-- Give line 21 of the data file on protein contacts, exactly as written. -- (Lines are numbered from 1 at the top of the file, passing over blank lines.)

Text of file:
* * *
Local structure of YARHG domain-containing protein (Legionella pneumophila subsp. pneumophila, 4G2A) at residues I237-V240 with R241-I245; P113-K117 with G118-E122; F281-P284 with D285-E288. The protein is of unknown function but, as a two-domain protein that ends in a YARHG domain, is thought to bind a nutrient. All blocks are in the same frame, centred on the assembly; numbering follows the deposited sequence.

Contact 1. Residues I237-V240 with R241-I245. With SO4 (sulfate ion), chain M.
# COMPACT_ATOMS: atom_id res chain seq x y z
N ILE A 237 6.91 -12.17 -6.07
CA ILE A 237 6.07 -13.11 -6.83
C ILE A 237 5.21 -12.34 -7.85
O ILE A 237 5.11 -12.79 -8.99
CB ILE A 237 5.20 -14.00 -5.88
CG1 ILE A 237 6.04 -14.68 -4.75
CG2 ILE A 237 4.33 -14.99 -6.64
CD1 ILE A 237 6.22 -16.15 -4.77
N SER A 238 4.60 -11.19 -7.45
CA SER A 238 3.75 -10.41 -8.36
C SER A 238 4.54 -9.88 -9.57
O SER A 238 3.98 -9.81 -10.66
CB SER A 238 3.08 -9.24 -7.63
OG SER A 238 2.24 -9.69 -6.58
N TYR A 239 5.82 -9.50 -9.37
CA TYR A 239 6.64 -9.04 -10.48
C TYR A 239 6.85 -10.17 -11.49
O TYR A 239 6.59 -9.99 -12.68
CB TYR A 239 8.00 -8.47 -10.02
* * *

O TYR A 239 6.59 -9.99 -12.68